iFast Corp has maintained its guidance for FY2023 to FY2025 for now, even though recent reports that the Hong Kong ePension platform’s roll out schedule has fallen behind by eight months. According to the Hong Kong Provident Fund, the Hong Kong pension platform is still aimed to be up and running by end of 2025. The platform’s main contractor is Hong Kong’s communication technology firm, PCCW Solutions, owned by Richard Li, son of tycoon Li Ka Shing. PCCW Solutions said the delay was caused by manpower shortage amid the pandemic. iFast is a subcontractor appointed to help build the platform. As the largest public retirement scheme in Hong Kong with some 4.5 million members, the fund manages some HK$1.05 trillion (US$134.6 billion) of assets. The ePension platform is to help cut administrative costs by more than half. As indicated by iFast last April, it had targeted profit before tax of more than HK$100 million from this Hong Kong project in 2023; more than HK$250 million in 2024 and more than HK$500 million in 2025.
Citigroup reported a decline in fourth-quarter profit on Friday (Jan 13) as it hiked provisions to prepare for a worsening economy, and investment-banking revenue fell on a sharp drop in dealmaking activity. This came after fears of a potential recession prompted the bank to add US$640 million to its reserves in the fourth quarter. In 2021, when pandemic-related loan losses failed to materialise, it released US$1.4 billion from its reserves. Citi’s investment-banking revenue plunged 58 per cent, after merger and acquisition activity slowed dramatically in 2022. Companies shunned deals last year, amid higher interest rates, the war in Ukraine, and growing economic uncertainties.
Wells Fargo on Friday (Jan 13) reported a 50 per cent decline in profit for the fourth quarter as the bank racked up more than US$3 billion in costs related to a fake accounts scandal and boosted loan loss reserves for a potential economic slowdown. Provision for credit losses was US$957 million in the quarter, compared with a US$452 million release a year earlier. Overall, non-interest expenses rose to US$16.2 billion from US$13.2 billion a year earlier. In the fourth quarter, the bank posted US$3.3 billion in operating losses related to litigation, customer remediation and regulatory matters associated with the scandal over its sales practices. The fourth-largest US lender reported a profit of 67 cents per share for the quarter ended Dec 31, compared with US$1.38 per share a year earlier.
Blackrock reported an 18 per cent drop in fourth-quarter profit on Friday (Jan 13), hit by a global market rout that squeezed fee income. The world’s largest asset manager posted adjusted earnings of US$1.36 billion, or US$8.93 per share, in the three months to Dec 31, down from US$1.65 billion, or US$10.68 per share, a year earlier. Assets under management (AUM) stood at US$8.59 trillion at the end of the quarter, down from a little more than US$10 trillion a year earlier but up from US$7.96 trillion in the third quarter. Full-year revenue declined by 8 per cent last year, “primarily driven by the impact of significantly lower markets and US dollar appreciation on average AUM and lower performance fees”, a BlackRock statement said. The company registered US$146 billion in long-term net inflows in the fourth quarter. For the whole of 2022 BlackRock inflows reached more than US$300 billion.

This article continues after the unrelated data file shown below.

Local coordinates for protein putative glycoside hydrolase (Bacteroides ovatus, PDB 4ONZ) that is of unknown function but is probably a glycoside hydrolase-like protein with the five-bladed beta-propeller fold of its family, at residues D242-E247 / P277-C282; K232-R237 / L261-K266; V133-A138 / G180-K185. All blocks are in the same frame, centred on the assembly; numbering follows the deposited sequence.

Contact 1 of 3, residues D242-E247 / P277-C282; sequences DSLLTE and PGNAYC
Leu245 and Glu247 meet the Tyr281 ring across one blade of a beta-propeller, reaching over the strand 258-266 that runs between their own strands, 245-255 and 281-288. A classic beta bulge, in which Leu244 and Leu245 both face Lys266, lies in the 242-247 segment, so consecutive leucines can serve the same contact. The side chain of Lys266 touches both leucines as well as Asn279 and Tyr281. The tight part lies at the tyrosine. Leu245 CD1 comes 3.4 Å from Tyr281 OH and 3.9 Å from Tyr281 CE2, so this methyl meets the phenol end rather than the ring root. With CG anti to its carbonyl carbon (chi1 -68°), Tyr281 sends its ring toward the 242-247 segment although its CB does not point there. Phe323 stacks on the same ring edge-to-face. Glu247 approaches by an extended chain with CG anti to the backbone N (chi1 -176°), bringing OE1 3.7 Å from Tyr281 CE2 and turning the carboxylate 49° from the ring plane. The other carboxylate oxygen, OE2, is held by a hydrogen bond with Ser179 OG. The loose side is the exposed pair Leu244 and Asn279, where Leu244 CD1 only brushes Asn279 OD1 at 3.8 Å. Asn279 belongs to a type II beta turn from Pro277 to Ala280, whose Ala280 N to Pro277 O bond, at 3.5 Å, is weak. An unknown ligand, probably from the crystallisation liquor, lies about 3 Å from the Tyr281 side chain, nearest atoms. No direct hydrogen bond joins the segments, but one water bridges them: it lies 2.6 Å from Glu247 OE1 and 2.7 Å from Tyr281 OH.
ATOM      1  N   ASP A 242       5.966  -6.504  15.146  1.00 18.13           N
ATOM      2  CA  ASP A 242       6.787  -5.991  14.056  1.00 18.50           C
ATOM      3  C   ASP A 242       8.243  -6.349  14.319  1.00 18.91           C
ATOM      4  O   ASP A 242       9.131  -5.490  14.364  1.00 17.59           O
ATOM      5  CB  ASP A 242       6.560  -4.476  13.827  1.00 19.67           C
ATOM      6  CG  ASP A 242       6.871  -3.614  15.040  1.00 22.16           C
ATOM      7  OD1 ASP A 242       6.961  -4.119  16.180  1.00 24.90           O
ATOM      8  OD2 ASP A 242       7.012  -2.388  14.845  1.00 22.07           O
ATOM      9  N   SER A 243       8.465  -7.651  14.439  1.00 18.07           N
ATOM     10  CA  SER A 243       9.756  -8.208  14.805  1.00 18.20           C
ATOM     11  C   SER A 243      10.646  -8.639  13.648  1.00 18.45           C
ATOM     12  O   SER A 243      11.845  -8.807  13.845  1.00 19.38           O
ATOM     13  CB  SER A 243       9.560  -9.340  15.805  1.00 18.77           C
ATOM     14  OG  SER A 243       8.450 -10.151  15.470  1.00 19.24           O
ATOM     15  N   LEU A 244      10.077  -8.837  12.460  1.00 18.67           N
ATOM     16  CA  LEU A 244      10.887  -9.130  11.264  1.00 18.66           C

JPMorgan reported a 6 per cent rise in fourth-quarter profit on Friday (Jan 13), as a better-than-expected performance from the bank’s traders more than offset a hit from a slump in dealmaking. The bank said it had reserved US$1.4 billion in loan loss provisions. JPMorgan’s profit for the three months ended Dec 31 was US$11 billion, or US$3.57 per share, compared with US$10.4 billion, or US$3.33 per share a year earlier. The investment banking unit’s poor run continued in the quarter, with revenues down 57 per cent as corporate executives battened down the hatches to prepare for a potential recession, instead of spending on deals.
Bank of America Corp reported a better-than-expected fourth-quarter profit on Friday (Jan 13) as rate hikes helped it charge more interest on loans to customers. The US Federal Reserve and other major central banks raised rates aggressively last year to tame decades-high inflation. The ‘higher-for-longer’ rate environment has underpinned profits at consumer banks, with analysts expecting those gains to peak in 2023. This helped partially offset sluggish dealmaking and larger provisions for loan losses. Bank of America’s revenue, net of interest expense, increased 11 per cent to US$24.5 billion in the fourth quarter. The bank earned 85 cents per share in the quarter.
Source: SGX Masnet, Bloomberg, Channel NewsAsia, Reuters, CNBC, WSJ, The Business Times, PSR